Organization Culture at First Flight Agency
Our Organization Culture
I believe we have a great organization culture at First Flight Agency, and I love working here in part because of that experience. Our agency director created a great environment for team growth and cohesion. Even though we operate separately, we grew out of The Pilot, and Publisher David Woronoff has also made it part of the fabric of The Pilot to have an open and connected workplace. Coincidentally, his 25th anniversary as Publisher falls on the same day as this post. David and the team of shareholders’ dedication to The Pilot’s staff, values, and service to the local community have strengthened a culture grown over the 75 years The Pilot was in operation before his tenure. He always says, “You know you’re in a community newspaper when there are dogs and babies around,” and his door is always open for anyone to ask him questions.
First Flight Agency was built on that openness, and we fully endorse having dogs and babies (I try to bring my sons in often) in the building. There is a dog treat stash in our Director’s office and many others strategically placed throughout the building. We also have a prerogative to create paper airplanes in FFA. It’s a part of our brand, so we must be proficient with paper airplane construction. Young Frank Daniels would have been thrilled to know I still “work” with paper airplanes. These aspects of our environment are a piece of our organization culture.
What is it?
Organization culture can also be called workplace culture, work culture, or corporate culture, but what is it? In reality, it is a number of different factors, and they combine to encompass the experience of an employee/worker individually, teams/departments, management/bosses, customers/consumers, and even the general public. I already mentioned a few of those factors: management and how they manage and interact with employees, policies and the vision of the company and its head, the environment of the workplace, and the people who work there.
Define Your Values
When we were building First Flight Agency from a small offshoot of an advertising department into a stand-alone agency, we outlined our mission, vision, and values. That exercise is the start of a strong brand and what organization culture stems from. Here are our values:
- We will give every client, big or small, access to smart, problem-solving marketing and advertising strategies.
- We are dedicated to clients and will use our various backgrounds, education, and expertise to the best of our ability.
- We will go above and beyond for each client to ensure a positive outcome and surpass expectations.
- We are a team that works in a collaborative environment that stimulates creative, diverse, and critical thinking.
- We will uphold the highest moral principles regarding our work.
- We provide the absolute best solutions to help elevate brands.
- We are receptive and understanding of others’ thoughts, wishes, rights, and traditions in our team and the clients’ working partnerships.
- We are students of the business and take tangible steps to explore and share each other’s insight into our industry.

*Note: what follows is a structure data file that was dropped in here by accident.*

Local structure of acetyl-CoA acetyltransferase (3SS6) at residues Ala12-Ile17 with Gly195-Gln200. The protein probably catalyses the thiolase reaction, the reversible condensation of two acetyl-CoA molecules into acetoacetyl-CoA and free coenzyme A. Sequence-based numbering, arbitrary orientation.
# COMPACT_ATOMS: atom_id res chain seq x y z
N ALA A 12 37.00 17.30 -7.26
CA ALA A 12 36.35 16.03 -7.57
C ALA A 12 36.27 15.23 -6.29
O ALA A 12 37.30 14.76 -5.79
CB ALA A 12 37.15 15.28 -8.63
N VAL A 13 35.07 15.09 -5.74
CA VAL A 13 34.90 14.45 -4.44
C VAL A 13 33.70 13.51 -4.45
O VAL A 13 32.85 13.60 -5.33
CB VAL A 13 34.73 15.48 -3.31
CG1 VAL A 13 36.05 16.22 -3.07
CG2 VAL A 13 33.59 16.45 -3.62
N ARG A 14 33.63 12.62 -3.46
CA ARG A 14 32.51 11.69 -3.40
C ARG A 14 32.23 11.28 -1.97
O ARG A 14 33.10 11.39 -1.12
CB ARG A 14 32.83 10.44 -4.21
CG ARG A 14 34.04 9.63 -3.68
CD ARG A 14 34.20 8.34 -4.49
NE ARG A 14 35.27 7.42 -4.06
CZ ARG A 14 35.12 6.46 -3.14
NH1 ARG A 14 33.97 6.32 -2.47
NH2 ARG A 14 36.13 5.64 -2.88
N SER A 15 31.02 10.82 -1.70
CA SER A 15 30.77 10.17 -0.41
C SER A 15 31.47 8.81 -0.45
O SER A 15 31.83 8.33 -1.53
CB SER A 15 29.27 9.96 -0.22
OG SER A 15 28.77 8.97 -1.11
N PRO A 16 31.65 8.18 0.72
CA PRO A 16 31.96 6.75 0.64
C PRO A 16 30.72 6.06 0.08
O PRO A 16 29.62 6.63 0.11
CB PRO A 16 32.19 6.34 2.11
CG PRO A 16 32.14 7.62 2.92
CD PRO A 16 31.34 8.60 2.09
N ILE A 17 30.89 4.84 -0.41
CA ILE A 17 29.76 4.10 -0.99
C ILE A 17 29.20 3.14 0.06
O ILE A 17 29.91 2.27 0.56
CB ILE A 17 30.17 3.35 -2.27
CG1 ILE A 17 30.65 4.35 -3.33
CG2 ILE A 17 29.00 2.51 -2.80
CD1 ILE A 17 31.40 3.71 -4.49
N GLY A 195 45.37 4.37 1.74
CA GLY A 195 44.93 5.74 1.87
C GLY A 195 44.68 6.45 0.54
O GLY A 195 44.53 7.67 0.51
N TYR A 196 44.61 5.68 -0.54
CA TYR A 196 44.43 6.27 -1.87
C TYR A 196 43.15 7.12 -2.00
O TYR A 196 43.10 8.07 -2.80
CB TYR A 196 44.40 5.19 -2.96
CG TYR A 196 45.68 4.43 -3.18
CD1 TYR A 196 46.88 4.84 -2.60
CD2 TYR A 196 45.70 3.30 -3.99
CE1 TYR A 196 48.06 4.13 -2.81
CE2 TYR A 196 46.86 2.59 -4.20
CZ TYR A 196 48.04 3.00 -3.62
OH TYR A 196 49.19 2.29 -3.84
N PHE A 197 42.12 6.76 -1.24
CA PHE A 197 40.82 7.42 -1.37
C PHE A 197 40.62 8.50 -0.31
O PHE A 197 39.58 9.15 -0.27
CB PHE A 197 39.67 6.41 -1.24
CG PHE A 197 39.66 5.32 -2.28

Envisioning how you want people(clients and employees) to experience your business is essential, and practicing your values and business philosophy will lead to a desirable organization culture.
Find The Right Fit
Incorporating these values into your hiring process will strengthen the culture you create over time. Growing a team of individuals that aligns with those values independently will promote strong ties between the employee, the business, and each other. The team is also more likely to engage with the actual work and mission of the organization. When we actively engage and invest ourselves in our work, we feel better about the outcome. Gaining this sense of accomplishment is essential to overall happiness and a low-stress environment. This is beneficial for the individual, and it will promote lower employee turnover, higher attendance, and lower healthcare costs.
Build Your Culture
Once you have taken that step, establishing management, general workplace, and communications practices will feed into day-to-day operations and allow growth to adhere to the vision you have created. Do you have a stated policy for employees to approach management to talk or raise concerns? Are there spontaneous check-ins with employees for direct feedback? Is there a routine for new employees? What is the company policy for time off(stated and implied)? Are there common areas for employees, and what do you use them for? Do you prioritize employees’ mental well-being? Asking questions like this will help strategic planning to frame a larger work environment and inform workplace culture.
A well-established culture will draw more engaged employees, and they will stay with a company they feel connected to. Policies focused on culture will result in a happier workforce, which will create a more productive and profitable company overall.
Career site indeed answers the question: “What is Work Culture?”
Articles on building great teams and what they have in common.
Company culture and productivity by the numbers.